Gay Parenting Rights and Options Explained

When it comes to gay parenting, tremendous headway has been made in recent years. As a result, it’s important for couples to understand the practical, legal and personal challenges that can be involved in building a family as a gay couple.

By knowing your options and rights, you can ensure that your experience of starting a family is joyful and exciting – just as it should be.

This article will look at several options available to gay men and/or lesbian couples, including adoption, surrogacy, and co-parenting. It’s worth noting that in virtually all cases, being married or in a civil partnership will strengthen your claim to acting as co-parents for the child.

So first of all, what options are there when it comes to gay parenting?


happy family homosexual couple cooking dinner



In the UK, it has always been legal for gay, lesbian or bisexual people to adopt children, but as of 2005, it became legal for same sex couples to jointly adopt or foster a child. Of course, whilst being gay is not in itself a barrier to adopting, the adoption process is stringent and highly demanding when it comes to prospective parents. The best interests of the child are always given top priority. For both straight and gay parents, this can be a lengthy and taxing process.

If you choose to adopt as an individual for whatever reason, or you already have a child but want your partner to share responsibility, he or she can apply for parental responsibility at a later date. This will be based on a shared parenting agreement.

If you are planning to adopt, selecting the right adoption agency is key. Make sure you find an agency that has successfully worked with same sex couples in the past, and has the expertise to deal with your specific needs.

If you have successfully adopted a child, only one parent is entitled to adoption leave with pay (similar to traditional maternity leave), so you will have to decide which of you is going to register as the primary caregiver.

Surrogacy and genetically-linked pregnancies

Whilst an increasing number of gay parents are seeking to adopt, others feel it’s important to have a genetic link to their children.

For lesbians, this generally involves artificial insemination or IVF. Thanks to the Human Fertilisation and Embryology Act 2008 and the legalisation of marriage and civil partnership for same-sex couples, those undertaking this procedure can now do so with greater legal protection for their families.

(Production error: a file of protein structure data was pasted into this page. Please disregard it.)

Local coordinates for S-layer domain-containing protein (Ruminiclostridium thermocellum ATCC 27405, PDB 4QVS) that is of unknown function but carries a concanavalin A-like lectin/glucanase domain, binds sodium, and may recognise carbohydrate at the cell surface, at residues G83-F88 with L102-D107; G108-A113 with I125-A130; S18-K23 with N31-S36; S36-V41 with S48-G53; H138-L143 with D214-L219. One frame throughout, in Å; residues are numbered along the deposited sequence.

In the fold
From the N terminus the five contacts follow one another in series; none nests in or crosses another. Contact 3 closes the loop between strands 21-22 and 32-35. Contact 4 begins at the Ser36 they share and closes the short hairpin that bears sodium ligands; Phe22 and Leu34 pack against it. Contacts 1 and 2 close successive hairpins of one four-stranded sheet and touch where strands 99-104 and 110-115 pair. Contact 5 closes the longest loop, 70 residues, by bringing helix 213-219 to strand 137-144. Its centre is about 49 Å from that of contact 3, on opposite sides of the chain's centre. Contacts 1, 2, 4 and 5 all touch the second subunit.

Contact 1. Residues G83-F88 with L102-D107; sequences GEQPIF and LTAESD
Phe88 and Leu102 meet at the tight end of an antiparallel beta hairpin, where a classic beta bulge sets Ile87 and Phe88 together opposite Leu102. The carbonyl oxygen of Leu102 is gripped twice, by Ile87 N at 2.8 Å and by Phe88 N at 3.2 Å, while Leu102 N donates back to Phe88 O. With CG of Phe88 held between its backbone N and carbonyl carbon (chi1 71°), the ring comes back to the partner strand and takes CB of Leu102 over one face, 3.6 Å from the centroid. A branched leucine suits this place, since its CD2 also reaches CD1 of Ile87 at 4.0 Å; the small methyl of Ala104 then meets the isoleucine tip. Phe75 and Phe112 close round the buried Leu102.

If you are in a civil partnership at the time of the treatment, both of you have automatic parental responsibility for the child. Otherwise, the non-childbearing mother can apply for this responsibility at a later date.

Surrogacy (the process by which a woman carries and delivers a baby with the intention of relinquishing her parental rights) is another option for gay couples. However, UK law on surrogacy remains extremely strict, so prospective parents should seek out specialist legal help to understand these laws first. There are a number of UK charitable organisations that support couples with surrogacy procedures.

Additionally, surrogacy agreements in the UK are not legally binding and, if the child’s well- being is in question at a later date, courts will act in the perceived best interests of the child and the surrogate will automatically be considered a legal parent. Within six months of birth, however, you can apply for a parental order, under which the surrogate will relinquish her claim to the baby.


Co-parenting is becoming an increasingly popular option for gay couples, particularly men. During this process, the couple enter into an agreement with a single mother or lesbian friend to collectively care for a child, however only two people can be legal parents.

Obviously, a co-parenting relationship is intensive and quite intimate, so choose your co-parents with care. It’s also advised to ensure that you draw up a co-parenting agreement which, though it may not be legally binding, lays out everyone’s expectations and roles. It should also account for how all parties involved will deal with a breakup of any constituent relationship and what arrangements will be put in place in the case of a co-parent’s death.

Whilst the challenges involved in family planning as a gay couple can seem rather intimidating, research shows that the children of gay parents are as loved and supported as any others. In addition, they don’t see their families as “different” to anyone else’s either.

Ultimately, all families are unique and all families face challenges, and gay parents are no different.

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